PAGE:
Ever since my son could hold a pencil, he has been drawing and now at age thirteen, I continue to watch him. He has managed to draw some difficult things over the years, including Transformers and his latest faze is the people from Halo, but what is remarkable is that he can do it all in pen. He can come up with ideas for his own drawings, or happily copy the work of others, sometimes spending hours on them. With our encouragement (which makes all the difference), my son continues to do what he enjoys doing, drawing whatever pleases him. I’ve come to the belief that it should be the same when it comes to my own writing.
As writers aiming for publication, we can sometimes get caught up with the latest fads in what is being published. After the publication of the Harry Potter series, there was an increase in fantasy novels; the Twilight series saw an increase in paranormal books for young adults. Jumping on a fad is no guarantee of publication as it takes years before seeing the final product. I remember reading a book which stated that you shouldn’t write what you want to write, write what a publisher wants to publish. While I understand the logic behind this (and this may work best for non-fiction writers), I think fiction writers need to express their creativity in exploring what works for them. Restricting this creativity can make the writing feel forced, therefore becoming a chore, stalling the creativity and leaving the writer to no longer enjoy what they are doing. I think this quote sums it up best:-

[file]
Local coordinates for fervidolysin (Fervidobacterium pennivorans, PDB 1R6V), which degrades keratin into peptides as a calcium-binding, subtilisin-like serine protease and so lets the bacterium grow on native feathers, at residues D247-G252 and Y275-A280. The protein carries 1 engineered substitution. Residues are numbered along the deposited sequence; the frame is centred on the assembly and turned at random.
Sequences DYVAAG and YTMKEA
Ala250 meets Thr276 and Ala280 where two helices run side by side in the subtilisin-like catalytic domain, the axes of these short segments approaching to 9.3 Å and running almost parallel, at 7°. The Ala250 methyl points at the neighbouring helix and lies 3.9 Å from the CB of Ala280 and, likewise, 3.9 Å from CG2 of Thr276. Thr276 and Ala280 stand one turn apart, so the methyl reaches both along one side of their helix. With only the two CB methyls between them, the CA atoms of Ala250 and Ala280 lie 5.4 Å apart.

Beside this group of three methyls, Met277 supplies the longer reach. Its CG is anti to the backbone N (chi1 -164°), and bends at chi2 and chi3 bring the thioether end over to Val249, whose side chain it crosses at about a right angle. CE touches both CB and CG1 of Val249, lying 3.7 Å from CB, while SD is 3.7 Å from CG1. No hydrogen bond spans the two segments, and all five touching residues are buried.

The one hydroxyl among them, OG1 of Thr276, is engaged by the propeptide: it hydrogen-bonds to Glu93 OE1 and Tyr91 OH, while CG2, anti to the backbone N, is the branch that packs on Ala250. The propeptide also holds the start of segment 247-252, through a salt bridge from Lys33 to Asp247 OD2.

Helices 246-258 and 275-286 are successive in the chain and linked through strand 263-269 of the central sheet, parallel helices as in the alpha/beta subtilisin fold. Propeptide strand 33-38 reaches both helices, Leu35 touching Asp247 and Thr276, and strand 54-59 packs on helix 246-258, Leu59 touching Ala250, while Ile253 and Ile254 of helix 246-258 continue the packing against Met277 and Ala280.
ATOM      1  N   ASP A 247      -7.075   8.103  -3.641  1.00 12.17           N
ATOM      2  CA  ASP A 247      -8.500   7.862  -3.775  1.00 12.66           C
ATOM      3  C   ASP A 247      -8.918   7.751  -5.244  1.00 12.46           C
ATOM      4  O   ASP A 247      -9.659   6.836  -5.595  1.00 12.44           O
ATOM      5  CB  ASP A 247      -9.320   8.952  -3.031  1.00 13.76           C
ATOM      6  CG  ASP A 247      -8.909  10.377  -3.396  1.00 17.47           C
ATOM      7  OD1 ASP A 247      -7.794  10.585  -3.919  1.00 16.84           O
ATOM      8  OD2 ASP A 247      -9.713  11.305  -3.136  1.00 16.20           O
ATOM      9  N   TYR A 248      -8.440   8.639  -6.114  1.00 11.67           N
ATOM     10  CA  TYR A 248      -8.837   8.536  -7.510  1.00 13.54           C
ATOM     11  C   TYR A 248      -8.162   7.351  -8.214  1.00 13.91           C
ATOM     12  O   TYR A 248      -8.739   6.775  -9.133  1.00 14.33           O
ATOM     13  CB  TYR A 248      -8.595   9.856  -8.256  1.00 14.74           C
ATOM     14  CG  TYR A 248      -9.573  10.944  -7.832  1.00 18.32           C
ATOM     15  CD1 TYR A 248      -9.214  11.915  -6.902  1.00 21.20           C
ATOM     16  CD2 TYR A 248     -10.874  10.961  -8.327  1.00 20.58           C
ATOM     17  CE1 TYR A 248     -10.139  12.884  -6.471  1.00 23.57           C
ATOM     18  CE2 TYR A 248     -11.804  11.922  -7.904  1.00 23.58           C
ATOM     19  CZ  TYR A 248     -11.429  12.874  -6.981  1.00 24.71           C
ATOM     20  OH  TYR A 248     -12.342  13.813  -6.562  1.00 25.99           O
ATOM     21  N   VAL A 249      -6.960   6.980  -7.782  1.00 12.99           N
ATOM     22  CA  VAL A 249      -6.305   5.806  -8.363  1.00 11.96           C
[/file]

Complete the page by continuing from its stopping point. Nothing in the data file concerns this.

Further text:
“In truth, I never consider the audience for whom I’m writing. I just write what I want to write.” — J.K. Rowling
If this can work for one of the richest women in the world, then what’s to stop the rest of us poor inspiring writers? She had an idea for a story that she believed in and she went with it. Despite all the rejections she received, she finally found a publisher that loved her idea. Isn’t this what being a creative writer is all about?
So I will take a lesson from my son (shh, don’t tell him) and embrace my inner child. I’m remembering what it was like to be that ten year old girl who enjoyed making up stories and got such a kick out of it that she wanted to make a living from it. Now is the right time to enjoy writing what you like, when you like, without feeling the pressure from publishers.
Are you embracing your inner child?